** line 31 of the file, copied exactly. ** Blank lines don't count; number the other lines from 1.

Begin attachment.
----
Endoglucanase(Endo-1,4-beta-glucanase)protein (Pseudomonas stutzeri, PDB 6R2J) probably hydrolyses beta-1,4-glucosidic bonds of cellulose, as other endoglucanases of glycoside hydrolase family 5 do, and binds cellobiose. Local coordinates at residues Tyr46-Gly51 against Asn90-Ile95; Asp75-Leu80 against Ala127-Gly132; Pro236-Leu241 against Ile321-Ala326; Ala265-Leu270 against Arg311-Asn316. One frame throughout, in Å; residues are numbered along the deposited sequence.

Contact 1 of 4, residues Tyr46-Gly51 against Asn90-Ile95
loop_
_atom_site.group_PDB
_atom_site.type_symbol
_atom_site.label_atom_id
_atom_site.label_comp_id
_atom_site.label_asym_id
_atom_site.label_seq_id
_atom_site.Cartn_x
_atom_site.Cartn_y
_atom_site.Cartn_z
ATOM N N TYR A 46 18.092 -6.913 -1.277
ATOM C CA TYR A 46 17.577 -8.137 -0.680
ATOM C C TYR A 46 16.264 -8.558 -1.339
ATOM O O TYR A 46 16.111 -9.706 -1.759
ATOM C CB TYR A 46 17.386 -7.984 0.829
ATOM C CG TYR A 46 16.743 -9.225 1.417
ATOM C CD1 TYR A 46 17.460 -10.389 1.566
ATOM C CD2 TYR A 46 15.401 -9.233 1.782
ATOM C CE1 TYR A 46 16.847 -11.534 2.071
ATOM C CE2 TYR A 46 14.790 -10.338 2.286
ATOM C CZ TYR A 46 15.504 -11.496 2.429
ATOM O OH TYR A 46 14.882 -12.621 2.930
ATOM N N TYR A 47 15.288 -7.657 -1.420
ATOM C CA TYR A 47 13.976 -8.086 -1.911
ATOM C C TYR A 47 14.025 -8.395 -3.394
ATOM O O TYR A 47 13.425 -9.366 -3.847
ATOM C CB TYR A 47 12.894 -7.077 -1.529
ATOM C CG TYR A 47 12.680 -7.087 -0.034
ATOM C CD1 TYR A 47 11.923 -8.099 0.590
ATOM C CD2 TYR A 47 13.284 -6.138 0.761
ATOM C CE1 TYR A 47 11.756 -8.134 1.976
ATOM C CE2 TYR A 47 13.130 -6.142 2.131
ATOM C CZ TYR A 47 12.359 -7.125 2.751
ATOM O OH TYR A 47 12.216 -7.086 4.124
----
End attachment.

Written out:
ATOM C CD1 TYR A 47 11.923 -8.099 0.590